The list of irrelevant regulatory requirements Logan City was required to meet is a lengthy one. FERC is responsible for making sure all hydropower permit applicants meet the requirements of the Endangered Species Act, National Historic Preservation Act, the Clean Air Act, the Clean Water Act, and the National Environmental Policy Act, just to name a few.
Although large hydropower projects may actually have environmental impacts that are worth documenting, Logan City’s project would not affect anything outside of an existing building built three years prior.
Despite this fact, the city was still required to complete an endangered species analysis and to prove the project would not affect any historic structures. The city’s assistant engineer told us, “There was no common sense” in the permitting requirements.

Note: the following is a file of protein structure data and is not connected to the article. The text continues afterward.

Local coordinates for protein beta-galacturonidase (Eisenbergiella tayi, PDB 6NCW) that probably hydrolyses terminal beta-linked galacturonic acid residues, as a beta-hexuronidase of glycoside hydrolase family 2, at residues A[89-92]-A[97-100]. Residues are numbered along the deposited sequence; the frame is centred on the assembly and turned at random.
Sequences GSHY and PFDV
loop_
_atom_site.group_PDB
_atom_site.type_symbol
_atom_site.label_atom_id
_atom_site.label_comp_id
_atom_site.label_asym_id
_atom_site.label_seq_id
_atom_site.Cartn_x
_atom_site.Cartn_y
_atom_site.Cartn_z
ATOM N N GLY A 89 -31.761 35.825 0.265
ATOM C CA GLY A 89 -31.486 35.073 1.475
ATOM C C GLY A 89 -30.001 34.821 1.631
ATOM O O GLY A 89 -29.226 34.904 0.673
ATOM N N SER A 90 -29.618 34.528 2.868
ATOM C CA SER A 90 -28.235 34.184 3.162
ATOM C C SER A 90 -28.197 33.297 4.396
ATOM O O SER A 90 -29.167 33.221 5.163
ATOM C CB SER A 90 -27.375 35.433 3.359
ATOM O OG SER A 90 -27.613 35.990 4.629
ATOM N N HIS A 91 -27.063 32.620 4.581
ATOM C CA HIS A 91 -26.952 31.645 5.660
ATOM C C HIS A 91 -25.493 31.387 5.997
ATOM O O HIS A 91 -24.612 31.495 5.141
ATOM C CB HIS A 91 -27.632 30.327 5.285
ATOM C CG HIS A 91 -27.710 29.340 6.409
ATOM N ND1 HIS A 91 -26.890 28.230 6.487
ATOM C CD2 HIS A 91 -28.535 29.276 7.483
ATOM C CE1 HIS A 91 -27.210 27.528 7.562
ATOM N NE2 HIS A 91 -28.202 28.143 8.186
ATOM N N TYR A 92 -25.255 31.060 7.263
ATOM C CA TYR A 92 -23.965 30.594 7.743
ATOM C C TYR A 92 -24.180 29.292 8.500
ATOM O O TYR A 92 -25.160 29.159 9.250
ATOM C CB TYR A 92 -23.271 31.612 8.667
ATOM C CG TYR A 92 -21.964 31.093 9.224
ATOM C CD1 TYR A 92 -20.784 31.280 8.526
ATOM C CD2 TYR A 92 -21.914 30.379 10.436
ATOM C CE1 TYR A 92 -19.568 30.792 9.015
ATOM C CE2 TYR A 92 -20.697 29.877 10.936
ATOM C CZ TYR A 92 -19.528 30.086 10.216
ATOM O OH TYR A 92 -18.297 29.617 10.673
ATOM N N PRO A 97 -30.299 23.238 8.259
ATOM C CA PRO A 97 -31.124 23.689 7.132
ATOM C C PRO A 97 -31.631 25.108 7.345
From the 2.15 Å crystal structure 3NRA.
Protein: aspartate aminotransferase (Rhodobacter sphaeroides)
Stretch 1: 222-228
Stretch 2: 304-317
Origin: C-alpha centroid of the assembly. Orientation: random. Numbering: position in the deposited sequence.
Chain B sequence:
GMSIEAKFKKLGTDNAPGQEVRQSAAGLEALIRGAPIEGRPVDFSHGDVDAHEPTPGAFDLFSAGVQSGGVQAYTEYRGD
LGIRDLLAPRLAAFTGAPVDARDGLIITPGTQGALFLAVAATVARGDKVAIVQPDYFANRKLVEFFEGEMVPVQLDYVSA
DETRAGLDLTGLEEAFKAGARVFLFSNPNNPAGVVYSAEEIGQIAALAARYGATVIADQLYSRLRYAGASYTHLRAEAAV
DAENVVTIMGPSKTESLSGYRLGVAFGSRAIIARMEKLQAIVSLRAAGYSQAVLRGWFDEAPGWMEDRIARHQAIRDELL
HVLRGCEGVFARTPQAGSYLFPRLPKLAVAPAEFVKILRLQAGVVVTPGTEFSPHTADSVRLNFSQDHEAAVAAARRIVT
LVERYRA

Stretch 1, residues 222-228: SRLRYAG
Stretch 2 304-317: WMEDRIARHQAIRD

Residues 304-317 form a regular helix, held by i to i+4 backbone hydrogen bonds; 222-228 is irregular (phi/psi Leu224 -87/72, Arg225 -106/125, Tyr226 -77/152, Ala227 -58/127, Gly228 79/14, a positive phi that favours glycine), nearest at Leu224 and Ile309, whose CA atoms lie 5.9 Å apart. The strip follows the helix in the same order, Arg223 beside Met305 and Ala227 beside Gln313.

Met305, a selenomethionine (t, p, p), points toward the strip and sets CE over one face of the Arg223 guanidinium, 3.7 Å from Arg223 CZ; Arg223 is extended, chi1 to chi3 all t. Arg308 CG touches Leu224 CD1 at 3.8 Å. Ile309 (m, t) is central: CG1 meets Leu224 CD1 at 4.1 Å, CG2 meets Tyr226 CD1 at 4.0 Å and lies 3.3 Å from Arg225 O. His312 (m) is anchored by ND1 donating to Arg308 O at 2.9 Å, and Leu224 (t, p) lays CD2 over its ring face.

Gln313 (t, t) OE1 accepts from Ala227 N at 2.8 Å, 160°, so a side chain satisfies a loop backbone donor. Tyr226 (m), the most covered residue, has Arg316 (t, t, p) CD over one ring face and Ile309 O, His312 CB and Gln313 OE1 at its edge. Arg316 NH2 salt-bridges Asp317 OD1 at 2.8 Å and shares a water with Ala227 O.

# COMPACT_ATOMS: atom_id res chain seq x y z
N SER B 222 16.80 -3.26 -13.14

Green Energy vs. Green Regulation
The $787 billion stimulus package of 2009 included funding for the encouragement of renewable energy sources like hydropower, and Logan’s project fit the bill. Logan City secured a federal grant for $700,000 that helped fund its micro-hydro project.
Ironically, the same stimulus money meant to boost renewable energy added even more stringent regulatory requirements to the list. The stimulus included a “Buy American” stipulation that required every single part used be manufactured in the U.S. This requirement drove up costs even further by eliminating competition from foreign manufacturers.
With each unnecessary regulation that had to be met, costs went up. Logan City had to hire experts to help them prepare complicated environmental analyses, and city employees spent many additional hours meeting regulatory requirements.